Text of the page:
Sheikh Abdullatif Al Shelash on Raising Funding for Real Estate in Saudi Arabia

Sheikh Abdullatif Al Shelash says as a developer, there are many ways to fundraise for real estate right now. The Purdue University graduate studied leadership there, which has propelled him to become a financial management leader and real estate expert in the Kingdom of Saudi Arabia and beyond.

“I have been a developer in Saudi, and the market is more mature in encouraging the developers,” Abdullatif Al Shelash says. “Real estate funds one of them. Real estate reach [and] the capital market [are] really the primary sources for the [fundraising] in the public market. Also the financial institutions. Financial institutions, such as banks and commercial banks and investment banks.”

Consumer demand is driving a red-hot real estate market in Saudi Arabia, which is a boon for developers like Al Shalash. “Usually for developers, what we do, we bring the concept, not the property,” Abdullatif Al Shelash says. “We do the feasibility study. We show really an illustrative outlook of what would be the returns on the project, [internal rate of return], return investments, and all of these numbers.”

Abdullatif Al Shelash says they then take the research to associated investors and financial institutions. “We raise the funding based on that,” Abdullatif Al Shelash explains. “These are beyond really the major source. That can stand out as beyond one of the companies.”

Abdullatif Al Shelash: How Being a Pioneer in the Saudi Market Has Been an Asset 

“Since we started early, when most of these tools were not in existence because the financial markets were developing in Saudi, we were one of the first companies that actually went outside the boundary of Saudi,” Abdullatif Al Shelash says. “And [we] have tapped into the long-term funding doing the sukuk, which is in comparison to the bond and more developed or other markets.”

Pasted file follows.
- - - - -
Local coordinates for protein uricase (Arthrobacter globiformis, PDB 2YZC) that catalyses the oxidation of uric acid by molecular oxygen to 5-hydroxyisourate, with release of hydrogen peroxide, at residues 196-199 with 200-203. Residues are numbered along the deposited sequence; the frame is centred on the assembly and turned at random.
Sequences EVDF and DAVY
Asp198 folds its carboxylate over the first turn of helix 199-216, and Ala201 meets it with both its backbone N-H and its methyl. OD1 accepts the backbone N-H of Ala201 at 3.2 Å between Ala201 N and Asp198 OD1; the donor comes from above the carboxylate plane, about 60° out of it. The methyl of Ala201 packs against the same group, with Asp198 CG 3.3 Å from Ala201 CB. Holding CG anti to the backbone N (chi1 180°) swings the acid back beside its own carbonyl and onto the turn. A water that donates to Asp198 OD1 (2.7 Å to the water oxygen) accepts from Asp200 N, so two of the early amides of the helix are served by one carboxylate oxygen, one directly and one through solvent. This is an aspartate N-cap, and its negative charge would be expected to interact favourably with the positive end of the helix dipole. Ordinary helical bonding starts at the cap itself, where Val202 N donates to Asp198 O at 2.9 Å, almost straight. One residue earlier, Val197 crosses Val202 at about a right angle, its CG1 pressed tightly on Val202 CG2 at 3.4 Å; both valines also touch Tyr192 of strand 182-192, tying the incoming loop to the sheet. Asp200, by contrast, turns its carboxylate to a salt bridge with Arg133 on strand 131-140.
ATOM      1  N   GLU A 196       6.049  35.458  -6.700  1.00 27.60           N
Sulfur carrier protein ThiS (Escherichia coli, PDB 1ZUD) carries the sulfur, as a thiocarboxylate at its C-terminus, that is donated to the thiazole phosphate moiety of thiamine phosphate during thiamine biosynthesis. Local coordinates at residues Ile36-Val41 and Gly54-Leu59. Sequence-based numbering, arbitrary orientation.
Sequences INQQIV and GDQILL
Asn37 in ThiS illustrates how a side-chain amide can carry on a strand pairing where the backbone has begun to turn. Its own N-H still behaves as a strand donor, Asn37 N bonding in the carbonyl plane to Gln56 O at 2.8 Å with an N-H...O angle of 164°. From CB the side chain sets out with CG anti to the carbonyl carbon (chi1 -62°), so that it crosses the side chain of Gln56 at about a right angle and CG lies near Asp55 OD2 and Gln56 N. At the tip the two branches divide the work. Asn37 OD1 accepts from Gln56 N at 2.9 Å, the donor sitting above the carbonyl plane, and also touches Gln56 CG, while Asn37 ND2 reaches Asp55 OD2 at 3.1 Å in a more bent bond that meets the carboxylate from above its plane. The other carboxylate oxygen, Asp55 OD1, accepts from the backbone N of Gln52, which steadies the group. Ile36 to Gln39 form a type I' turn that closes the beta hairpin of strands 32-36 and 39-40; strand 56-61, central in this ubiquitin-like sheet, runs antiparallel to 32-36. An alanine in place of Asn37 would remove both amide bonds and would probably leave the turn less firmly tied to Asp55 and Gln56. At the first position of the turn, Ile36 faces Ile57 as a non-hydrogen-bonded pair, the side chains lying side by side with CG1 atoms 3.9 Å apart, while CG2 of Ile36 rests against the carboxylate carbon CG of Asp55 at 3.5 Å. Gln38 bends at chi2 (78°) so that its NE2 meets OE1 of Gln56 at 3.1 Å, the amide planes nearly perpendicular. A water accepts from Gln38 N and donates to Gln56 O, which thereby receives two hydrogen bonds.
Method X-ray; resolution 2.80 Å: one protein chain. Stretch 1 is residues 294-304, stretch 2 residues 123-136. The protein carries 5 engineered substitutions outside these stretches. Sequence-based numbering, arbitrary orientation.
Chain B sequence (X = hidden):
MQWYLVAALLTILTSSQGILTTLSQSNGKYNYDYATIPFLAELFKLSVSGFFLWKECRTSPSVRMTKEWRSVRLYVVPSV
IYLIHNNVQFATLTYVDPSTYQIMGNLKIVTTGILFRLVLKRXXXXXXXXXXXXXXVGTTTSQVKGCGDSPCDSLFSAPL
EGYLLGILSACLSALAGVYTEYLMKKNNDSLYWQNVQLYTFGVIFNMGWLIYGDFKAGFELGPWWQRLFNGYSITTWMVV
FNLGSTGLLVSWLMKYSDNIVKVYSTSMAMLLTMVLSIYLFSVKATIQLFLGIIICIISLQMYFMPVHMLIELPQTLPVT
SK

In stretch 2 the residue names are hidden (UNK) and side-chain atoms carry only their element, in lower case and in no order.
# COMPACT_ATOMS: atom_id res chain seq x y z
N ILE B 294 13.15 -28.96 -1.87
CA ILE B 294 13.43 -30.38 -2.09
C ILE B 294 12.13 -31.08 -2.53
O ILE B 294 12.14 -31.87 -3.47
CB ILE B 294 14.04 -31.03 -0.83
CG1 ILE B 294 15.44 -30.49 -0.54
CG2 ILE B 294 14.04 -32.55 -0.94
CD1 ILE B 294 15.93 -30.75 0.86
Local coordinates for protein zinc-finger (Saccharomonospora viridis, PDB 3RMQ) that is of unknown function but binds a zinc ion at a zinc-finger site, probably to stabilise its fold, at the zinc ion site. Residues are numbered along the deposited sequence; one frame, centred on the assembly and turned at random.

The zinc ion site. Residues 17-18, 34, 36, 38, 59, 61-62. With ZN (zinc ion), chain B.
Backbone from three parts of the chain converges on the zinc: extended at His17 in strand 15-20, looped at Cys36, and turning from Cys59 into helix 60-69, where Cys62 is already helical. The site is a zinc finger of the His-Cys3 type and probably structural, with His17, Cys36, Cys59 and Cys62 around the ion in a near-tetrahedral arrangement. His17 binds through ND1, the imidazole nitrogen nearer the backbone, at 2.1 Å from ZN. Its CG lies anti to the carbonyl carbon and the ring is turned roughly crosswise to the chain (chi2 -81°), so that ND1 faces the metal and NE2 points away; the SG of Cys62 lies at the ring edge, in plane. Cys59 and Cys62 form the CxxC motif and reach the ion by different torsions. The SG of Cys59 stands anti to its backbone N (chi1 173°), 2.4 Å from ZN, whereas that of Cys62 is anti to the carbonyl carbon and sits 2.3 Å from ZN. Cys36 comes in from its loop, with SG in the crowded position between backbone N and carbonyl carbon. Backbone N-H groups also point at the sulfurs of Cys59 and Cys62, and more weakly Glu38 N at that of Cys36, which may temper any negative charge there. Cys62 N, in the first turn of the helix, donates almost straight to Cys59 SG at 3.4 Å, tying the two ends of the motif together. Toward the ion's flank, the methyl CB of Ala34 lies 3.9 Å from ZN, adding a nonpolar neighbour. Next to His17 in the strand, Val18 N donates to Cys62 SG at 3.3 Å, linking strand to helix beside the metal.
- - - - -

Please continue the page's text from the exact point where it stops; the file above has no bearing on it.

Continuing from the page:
A sukuk is an Islamic financial certificate representing a piece of ownership in a portfolio of eligible existing or future assets. It’s essentially an Islamic version of a conventional bond, because Sharia forbids lending with interest payments.

“So we issued one in 2007. Prior to that, in 2006, we did one of the four first mortgage bank securities out of Saudi assets,” Abdullatif Al Shelash says. “And that was really to test that type of investors, or to test what are the obstacles within their legal framework in Saudi, to, really, legal framework in Saudi to really perform mortgage bank security issuance. And that was guaranteed by the [International Finance Corporation], which is the commercial arm of the World Bank. We started the first issuance of the sukuk.”

Since then, Abdullatif Al Shelash says he and the company have been regular issuers to the market and have visited investors from Tokyo to Los Angeles. “People really got used to the name of the company, understood the story and understood the story of the real estate sector in Saudi,” he says. 

The Strategy of Reinventing Riyadh 

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The real estate market in the Saudi capital of Riyadh is booming. Arab News is reporting in its Riyadh Real Estate Market Overview report that multinational professional services and accounting organization KPMG found that the demand for residential housing units in Riyadh continues to swell, with the population expected to reach 7.1 million by the end of this year, and 7.58 million by 2025. says the report breaks down real estate in the region into four categories: residential, office, retail, and hospitality.